Be intentional about looking for opportunities to make new friends who don't know Christ. We tend to drift towards the spiritual bunker more than we drift towards missional engagement. Be disciplined and pray that God gives you opportunities to get to know new people. These three tips are things anyone can do and anyone can put into practice. Get out of the Bomb Shelter and go be the children of the light empowered and redeemed by the Light of the World, our Lord Jesus Christ.

I recently preached a sermon on Matthew 5:13-16  on what it means to be salt and light. You can check out the sermon audio here.

How to Share the Gospel with Cultural Christians

We just examined how there are many false gospels that people believe in the Bible Belt. Most of these false gospels have developed because of a cultural Christianity that reduces the Christian faith to societal norms that regulate a community. Those in the Bible Belt and most of evangelicalism have been surrounded by a cultural Christianity disconnected from the Christian faith as presented in the Bible. As a result it common to speak with those who call themselves Christians but who believe do not believe historic orthodox Christianity. Although they might put "Christian" down on the census, many of these cultural Christians have not been converted and saved by Jesus Christ. This cultural, superficial Christianity appears to be fading away with the rise of those who claim no religious affiliation. Ed Stezer has written extensively on the rise of the nones. However, pastoring in the Bible Belt has proved to have interesting challenges. The greatest challenge of pastors and ministry leaders in the Bible Belt is this: How do we evangelize to those who already think they are Christian?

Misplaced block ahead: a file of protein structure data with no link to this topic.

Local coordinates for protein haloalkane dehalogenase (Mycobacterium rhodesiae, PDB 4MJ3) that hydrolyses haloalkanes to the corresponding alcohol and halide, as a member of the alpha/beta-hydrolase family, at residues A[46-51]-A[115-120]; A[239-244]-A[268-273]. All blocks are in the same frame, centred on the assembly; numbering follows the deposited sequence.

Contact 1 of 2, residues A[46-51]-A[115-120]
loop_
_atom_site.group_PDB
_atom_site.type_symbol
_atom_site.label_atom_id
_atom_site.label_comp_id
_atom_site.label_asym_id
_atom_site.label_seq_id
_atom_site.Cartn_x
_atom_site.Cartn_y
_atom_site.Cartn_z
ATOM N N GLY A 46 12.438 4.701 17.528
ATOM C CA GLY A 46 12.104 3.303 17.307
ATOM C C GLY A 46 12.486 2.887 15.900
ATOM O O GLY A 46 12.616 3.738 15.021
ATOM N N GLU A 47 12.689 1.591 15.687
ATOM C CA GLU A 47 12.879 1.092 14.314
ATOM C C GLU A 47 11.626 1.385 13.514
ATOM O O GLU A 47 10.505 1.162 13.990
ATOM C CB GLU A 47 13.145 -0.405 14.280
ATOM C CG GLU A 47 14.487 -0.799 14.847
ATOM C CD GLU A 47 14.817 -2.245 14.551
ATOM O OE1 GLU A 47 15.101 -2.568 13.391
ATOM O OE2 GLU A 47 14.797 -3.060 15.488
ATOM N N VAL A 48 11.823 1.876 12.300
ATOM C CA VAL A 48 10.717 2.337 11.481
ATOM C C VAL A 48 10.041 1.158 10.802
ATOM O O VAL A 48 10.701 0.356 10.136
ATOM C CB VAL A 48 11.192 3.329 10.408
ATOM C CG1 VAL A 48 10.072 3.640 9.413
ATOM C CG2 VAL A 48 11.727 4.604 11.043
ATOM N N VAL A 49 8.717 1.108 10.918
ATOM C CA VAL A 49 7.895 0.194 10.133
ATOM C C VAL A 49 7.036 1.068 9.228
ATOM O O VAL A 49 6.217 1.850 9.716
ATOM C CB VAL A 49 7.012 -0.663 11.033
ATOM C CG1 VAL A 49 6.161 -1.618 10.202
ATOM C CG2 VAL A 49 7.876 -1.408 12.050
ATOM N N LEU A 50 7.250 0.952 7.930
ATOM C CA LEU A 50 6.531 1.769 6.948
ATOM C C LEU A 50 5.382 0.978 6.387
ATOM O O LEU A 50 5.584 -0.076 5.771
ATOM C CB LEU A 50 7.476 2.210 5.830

This is a very difficult challenge, unique to places like the Bible Belt.  In many parts of our country or the world there is just an outright rejection of the Christian faith. In some ways it is easier to present the Gospel to these people, because they often have little to no understanding of the Christian faith. Evangelizing in the Bible Belt can be an extra challenge because, in addition to presenting the true Gospel, we often have to show these cultural christians that they have gravely misunderstood Christianity. So the following are some strategies to help us better evangelize these cultural christians.

The Christian Faith is Not...

1. The Christian Faith is Not the Republican Party

Since the rise of the moral majority, Evangelical Christians have connected themselves heavly to the republican party. It is no secret that the Bible Belt states tend to vote Republican. There has been good reasons for this close partnership with the republican party, primarily due to important moral issues such as abortion or the Biblical definition of marriage. However the Christian faith is not the republican party. The Christian faith is not a political ideology. Yes, the Christian faith does impact how we think about politics, but no political party is the church. In fact, political parties will often fail in representing our convictions and beliefs, including the republican party.

Unfortunately many have assumed that since they vote republican and live in the Bible Belt, that is what Christianity is all about. In their mind to be a Christian is to be a good ol' church boy who hates democrats and has an anti-Obama sticker on their truck. The Christian Faith is not a political agenda, ideology, or party.